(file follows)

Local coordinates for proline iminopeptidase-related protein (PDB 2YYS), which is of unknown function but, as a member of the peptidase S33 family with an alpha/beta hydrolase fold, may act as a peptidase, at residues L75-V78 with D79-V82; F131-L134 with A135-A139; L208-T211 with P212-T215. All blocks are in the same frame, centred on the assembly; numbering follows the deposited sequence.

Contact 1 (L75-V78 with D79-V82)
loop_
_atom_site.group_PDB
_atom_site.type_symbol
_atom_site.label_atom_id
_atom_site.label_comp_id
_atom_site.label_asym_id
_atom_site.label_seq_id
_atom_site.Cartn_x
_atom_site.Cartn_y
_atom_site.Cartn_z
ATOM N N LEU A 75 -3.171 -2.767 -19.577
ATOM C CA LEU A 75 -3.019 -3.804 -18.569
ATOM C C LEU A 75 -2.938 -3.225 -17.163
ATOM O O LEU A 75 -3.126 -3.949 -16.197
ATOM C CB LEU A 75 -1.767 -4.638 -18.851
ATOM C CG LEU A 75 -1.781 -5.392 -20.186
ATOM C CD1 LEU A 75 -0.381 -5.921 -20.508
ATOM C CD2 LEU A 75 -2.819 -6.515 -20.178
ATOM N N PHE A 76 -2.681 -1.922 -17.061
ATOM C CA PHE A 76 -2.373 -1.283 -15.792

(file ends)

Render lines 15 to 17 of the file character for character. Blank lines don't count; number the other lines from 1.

ATOM C C LEU A 75 -2.938 -3.225 -17.163
ATOM O O LEU A 75 -3.126 -3.949 -16.197
ATOM C CB LEU A 75 -1.767 -4.638 -18.851